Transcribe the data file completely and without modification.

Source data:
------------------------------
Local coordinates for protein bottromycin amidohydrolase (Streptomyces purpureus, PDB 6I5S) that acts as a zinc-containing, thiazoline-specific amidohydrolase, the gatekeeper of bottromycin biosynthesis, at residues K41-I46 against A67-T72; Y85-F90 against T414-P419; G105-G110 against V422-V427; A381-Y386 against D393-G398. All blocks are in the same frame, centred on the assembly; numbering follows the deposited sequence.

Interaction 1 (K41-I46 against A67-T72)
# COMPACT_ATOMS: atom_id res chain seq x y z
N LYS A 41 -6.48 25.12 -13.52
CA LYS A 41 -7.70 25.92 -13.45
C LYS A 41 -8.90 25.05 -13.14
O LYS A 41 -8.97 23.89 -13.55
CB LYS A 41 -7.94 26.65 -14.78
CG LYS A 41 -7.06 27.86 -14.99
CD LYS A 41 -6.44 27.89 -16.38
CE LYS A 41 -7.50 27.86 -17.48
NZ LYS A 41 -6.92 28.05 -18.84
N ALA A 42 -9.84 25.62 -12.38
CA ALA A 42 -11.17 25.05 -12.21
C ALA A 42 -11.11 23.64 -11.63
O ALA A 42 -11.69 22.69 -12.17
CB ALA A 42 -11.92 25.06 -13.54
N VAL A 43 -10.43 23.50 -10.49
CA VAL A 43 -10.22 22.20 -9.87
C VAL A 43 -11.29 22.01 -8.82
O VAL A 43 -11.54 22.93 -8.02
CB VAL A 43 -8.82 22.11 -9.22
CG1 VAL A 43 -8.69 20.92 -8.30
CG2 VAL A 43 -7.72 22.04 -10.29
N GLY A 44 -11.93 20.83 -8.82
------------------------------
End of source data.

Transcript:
Local coordinates for protein bottromycin amidohydrolase (Streptomyces purpureus, PDB 6I5S) that acts as a zinc-containing, thiazoline-specific amidohydrolase, the gatekeeper of bottromycin biosynthesis, at residues K41-I46 against A67-T72; Y85-F90 against T414-P419; G105-G110 against V422-V427; A381-Y386 against D393-G398. All blocks are in the same frame, centred on the assembly; numbering follows the deposited sequence.

Interaction 1 (K41-I46 against A67-T72)
# COMPACT_ATOMS: atom_id res chain seq x y z
N LYS A 41 -6.48 25.12 -13.52
CA LYS A 41 -7.70 25.92 -13.45
C LYS A 41 -8.90 25.05 -13.14
O LYS A 41 -8.97 23.89 -13.55
CB LYS A 41 -7.94 26.65 -14.78
CG LYS A 41 -7.06 27.86 -14.99
CD LYS A 41 -6.44 27.89 -16.38
CE LYS A 41 -7.50 27.86 -17.48
NZ LYS A 41 -6.92 28.05 -18.84
N ALA A 42 -9.84 25.62 -12.38
CA ALA A 42 -11.17 25.05 -12.21
C ALA A 42 -11.11 23.64 -11.63
O ALA A 42 -11.69 22.69 -12.17
CB ALA A 42 -11.92 25.06 -13.54
N VAL A 43 -10.43 23.50 -10.49
CA VAL A 43 -10.22 22.20 -9.87
C VAL A 43 -11.29 22.01 -8.82
O VAL A 43 -11.54 22.93 -8.02
CB VAL A 43 -8.82 22.11 -9.22
CG1 VAL A 43 -8.69 20.92 -8.30
CG2 VAL A 43 -7.72 22.04 -10.29
N GLY A 44 -11.93 20.83 -8.82